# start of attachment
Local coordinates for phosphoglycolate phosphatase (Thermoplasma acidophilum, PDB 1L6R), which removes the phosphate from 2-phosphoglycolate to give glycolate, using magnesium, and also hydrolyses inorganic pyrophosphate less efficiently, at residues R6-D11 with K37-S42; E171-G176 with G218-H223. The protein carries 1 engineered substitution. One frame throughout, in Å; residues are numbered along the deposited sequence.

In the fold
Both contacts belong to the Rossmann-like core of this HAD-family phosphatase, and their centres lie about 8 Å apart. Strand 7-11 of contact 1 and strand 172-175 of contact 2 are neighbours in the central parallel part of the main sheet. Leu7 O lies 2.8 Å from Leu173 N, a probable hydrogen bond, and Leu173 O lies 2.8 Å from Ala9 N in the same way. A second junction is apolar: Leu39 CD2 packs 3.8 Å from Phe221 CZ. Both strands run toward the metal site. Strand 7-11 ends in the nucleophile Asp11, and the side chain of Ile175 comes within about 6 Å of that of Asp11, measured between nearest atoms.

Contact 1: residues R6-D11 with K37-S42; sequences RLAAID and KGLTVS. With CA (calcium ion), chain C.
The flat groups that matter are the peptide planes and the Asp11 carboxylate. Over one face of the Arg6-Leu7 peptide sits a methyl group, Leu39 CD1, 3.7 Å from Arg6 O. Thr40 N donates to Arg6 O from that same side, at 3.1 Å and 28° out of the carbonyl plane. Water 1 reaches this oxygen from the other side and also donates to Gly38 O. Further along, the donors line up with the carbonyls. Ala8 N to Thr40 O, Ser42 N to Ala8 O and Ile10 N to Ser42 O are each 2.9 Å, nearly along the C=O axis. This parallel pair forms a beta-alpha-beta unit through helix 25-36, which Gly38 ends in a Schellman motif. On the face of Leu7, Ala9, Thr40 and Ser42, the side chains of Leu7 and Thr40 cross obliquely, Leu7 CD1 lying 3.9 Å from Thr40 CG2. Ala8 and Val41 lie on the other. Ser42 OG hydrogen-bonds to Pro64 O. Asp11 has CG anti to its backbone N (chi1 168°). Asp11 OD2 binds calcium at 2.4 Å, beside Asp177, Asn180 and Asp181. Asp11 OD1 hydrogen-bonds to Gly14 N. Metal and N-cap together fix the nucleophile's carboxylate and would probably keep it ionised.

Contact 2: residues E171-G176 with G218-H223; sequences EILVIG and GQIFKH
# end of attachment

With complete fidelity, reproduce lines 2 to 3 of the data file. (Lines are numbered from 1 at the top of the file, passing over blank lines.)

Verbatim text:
In the fold
Both contacts belong to the Rossmann-like core of this HAD-family phosphatase, and their centres lie about 8 Å apart. Strand 7-11 of contact 1 and strand 172-175 of contact 2 are neighbours in the central parallel part of the main sheet. Leu7 O lies 2.8 Å from Leu173 N, a probable hydrogen bond, and Leu173 O lies 2.8 Å from Ala9 N in the same way. A second junction is apolar: Leu39 CD2 packs 3.8 Å from Phe221 CZ. Both strands run toward the metal site. Strand 7-11 ends in the nucleophile Asp11, and the side chain of Ile175 comes within about 6 Å of that of Asp11, measured between nearest atoms.